James Whiteside is an acclaimed ballet dancer, born in Fairfield, Connecticut, James began his training at age nine. In 2002, Whiteside joined Boston Ballet II and in 2006 James became a second soloist. Whiteside joined American Ballet Theatre as a Soloist in September 2012 and was named a Principal Dancer in October 2013. Since then he has performed in countless stage pieces and has taken his career from strength to strength. We spoke to Jame to try and find out what it would take to tick this item off our Bucket Lists, this is what he said:
- James, what does your love of ballet come from?
I believe that my love of ballet comes from an overwhelming love of music. Even when I’m sitting in silence, I see the rhythms in which people move. Each person’s specific gait, a telling dance all their own. Music gives momentum to my inner desire to move, to never sit still. Music has power, manipulative power, and when combined with dance, I feel I’m home.
- Is ballet as competitive as people say to become part of?
Like any niche market, ballet is extremely difficult to be successful in. It’s wildly unlikely that your average dance student will be deemed good enough to be employed by a dance company, let alone a prestigious one. As in any field, competition at the top is fierce, but who’s to say it’s any fiercer than the competition at the bottom? My drive, focus, and eager-beaver mentality was paramount to getting opportunities as a young, aspiring ballet dancer. I’m sure those same qualities alienated me from my peers as well. My idea of competition has changed over the years, and I’ve found that even though competition is fierce, it’s important to be supportive of those around you, and to learn from those who inspire you to be better.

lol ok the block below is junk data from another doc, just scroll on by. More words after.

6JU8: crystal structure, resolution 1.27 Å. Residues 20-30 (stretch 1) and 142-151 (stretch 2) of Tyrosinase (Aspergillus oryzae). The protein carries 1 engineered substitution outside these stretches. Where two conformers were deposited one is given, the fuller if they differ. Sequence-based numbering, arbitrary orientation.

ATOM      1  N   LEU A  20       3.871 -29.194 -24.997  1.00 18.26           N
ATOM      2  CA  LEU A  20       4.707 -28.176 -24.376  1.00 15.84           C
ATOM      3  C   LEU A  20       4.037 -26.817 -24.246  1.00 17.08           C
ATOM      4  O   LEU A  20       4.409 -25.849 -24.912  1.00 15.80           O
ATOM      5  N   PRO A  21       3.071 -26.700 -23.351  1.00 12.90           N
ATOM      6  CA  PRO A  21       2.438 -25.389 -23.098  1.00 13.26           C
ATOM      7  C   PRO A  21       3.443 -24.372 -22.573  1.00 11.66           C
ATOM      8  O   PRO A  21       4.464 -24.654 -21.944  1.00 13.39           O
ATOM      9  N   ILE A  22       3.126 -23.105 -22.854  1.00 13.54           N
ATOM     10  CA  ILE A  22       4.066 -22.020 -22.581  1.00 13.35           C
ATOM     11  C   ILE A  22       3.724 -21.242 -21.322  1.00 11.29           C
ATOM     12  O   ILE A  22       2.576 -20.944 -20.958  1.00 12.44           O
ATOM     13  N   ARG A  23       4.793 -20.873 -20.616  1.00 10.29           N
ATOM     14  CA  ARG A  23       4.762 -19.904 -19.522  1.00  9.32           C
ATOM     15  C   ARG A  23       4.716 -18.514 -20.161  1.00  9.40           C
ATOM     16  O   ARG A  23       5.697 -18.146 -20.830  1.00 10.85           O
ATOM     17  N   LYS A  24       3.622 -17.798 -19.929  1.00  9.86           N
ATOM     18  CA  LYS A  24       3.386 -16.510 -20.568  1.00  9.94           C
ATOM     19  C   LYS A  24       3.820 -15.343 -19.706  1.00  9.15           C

- What gave you that competitive edge to form a career out of it?
It’s hard to say. Perhaps it’s that I have a large family, and I had to vie for attention. Or maybe it was starting at a small dance school in Connecticut, specialising in jazz, tap, acrobatics, and ballet. We were a youth company that competed nationally. My competitive nature didn’t show itself in all areas of my life. School for instance, wasn’t something I felt competitive about. However, if there was a particular subject I truly adored, I’d give it my all. Even as a child I was very selective of the things that I gave my focus to. It seems I haven’t changed.
- What’s been your proudest moment as a dancer?
I can’t believe I’m a principal dancer with American Ballet Theatre. I always thought it was some fanciful dream… until it wasn’t. I’m proud to learn from others, simply by watching, listening. I hope future me will find beautiful new ways to be proud, of myself and those around me.
- What obstacles have you faced on your way to the stage?
At times, ballet feels hopeless. There is no feasible way to become the idea of perfection you have living in your mind. The ideal ballet dancer is a myth. Individual dancers are special not because of their perfection, but often times because of their quirks, their daring, and their choices. Learning to accept myself is an ongoing battle; one I’m doing my damnedest to win.
6.What’s your favorite film, book or mantra that keeps you focused when times are hard?
When times are hard, I rifle through my “clippings” in my Kindle reading device. I save passages from the books I read, as I’m reading them, for later perusal. If something strikes me as poignant, funny, ironic, or simply resonates with me, I highlight and save it. When I look back at these passages, it strikes me as funny that they all have recurring themes. It’s not that these words keep me focused, it’s that they remind me who I am and what I believe is important, without even being aware of it at the time as a “clipping”.
Lastly, what’s next on your Bucket List?
I’d like to dance as a guest with New York City Ballet. I miss dancing Balanchine works, and ABT has limited access to those masterpieces. I find myself and my dancing to be “A little bit country, a little bit rock and roll”. A little bit City Ballet, a little bit ABT. What can I say? I’m greedy.
And that was the end of that. If you’d like to follow the rest of James’ career check out his Twitter: @JamesBWhiteside.